Billy the Kid was shot dead by lawman Pat Garrett, who put an end to the outlaw's murderous career on July 14, 1881. It has been 130 years since that happened, and New Mexico's current governor, Bill Richardson, is considering granting a pardon that was designed to be given to Billy the Kid by the governor before he was shot by Garrett. Garrett's family descendants are mad at this news saying it is an insult to Garrett.
Pat Garrett and Billy the Kid yet again
Billy the Kid murdered a county sheriff in 1879, which is why Garrett had arrested him. According to the Los Angeles Times, William Bonney which is the real name of Billy the Kid, would testify on another murder in exchange for a pardon by the New Mexico Governor Lew Wallace. Billy the Kid testified while the governor decided not to give the pardon. Billy was tried, convicted and sentenced to die. Billy the Kid murdered two deputies on the way to his hanging. A few months later Garrett tracked him down and shot Billy in bed.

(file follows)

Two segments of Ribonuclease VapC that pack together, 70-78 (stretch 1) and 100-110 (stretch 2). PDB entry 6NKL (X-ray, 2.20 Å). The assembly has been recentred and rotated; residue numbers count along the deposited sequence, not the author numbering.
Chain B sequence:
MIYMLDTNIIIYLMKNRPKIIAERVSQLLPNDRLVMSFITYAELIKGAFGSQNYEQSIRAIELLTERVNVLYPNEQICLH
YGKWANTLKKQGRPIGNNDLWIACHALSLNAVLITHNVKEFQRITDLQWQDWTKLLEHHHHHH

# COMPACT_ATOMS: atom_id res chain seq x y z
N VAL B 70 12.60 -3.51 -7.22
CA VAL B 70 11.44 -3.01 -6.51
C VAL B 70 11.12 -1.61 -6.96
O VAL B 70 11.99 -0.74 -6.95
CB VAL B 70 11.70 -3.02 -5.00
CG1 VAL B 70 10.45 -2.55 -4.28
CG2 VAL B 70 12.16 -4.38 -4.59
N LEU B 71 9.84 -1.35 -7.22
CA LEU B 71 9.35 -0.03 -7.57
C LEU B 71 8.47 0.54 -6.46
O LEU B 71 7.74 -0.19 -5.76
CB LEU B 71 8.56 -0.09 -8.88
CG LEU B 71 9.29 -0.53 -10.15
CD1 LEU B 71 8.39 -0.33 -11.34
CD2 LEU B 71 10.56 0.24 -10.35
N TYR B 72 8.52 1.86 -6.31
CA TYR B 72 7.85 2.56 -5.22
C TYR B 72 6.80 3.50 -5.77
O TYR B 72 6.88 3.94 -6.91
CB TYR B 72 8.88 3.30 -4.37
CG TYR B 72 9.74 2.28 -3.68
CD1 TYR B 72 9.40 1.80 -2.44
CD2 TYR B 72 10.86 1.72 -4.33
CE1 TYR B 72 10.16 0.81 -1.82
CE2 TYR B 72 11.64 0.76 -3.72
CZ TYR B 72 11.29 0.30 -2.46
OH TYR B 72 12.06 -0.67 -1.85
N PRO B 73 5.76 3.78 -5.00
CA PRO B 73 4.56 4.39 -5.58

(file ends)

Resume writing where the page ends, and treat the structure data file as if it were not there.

Did Billy the Kid really die in there?
Billy the Kid had things come up again when Richardson decided it was his responsibility to discover out whether a pardon really should be issued to Billy the Kid or not. Some individuals wonder if there was someone else in the bed rather than Billy the Kid who Garrett shot which, the Associated Press reports, is what the governor wants investigated. Till 1950, there was someone living in Texas called "Brushy Bill" who many believe could have been Billy the Kid hiding out. Richardson even appointed a Santa Fe lawyer to represent the late outlaw, saying he wanted to clear up the matter once and for all.
Publicity stunt by Bill Richardson
After so numerous years, Garret's family seems mad that Richardson is thinking about the Billy the Kid pardon situation. A letter to Richardson from the Garrett family was shown within the El Paso Times saying the governor was making up stories that no longer show the truth and just how great their ancestor really was. "The history of New Mexico has been permanently disfigured by the element of doubt alone," the Garretts said. Numerous individuals think there is really no point in giving a pardon to somebody well known as an outlaw. "There is no point in restoring the civil rights of a dead man. It is a publicity stunt by the governor." Is what historian Drew Gomber thinks within the El Paso Times.
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Los Angeles Times
El Paso Times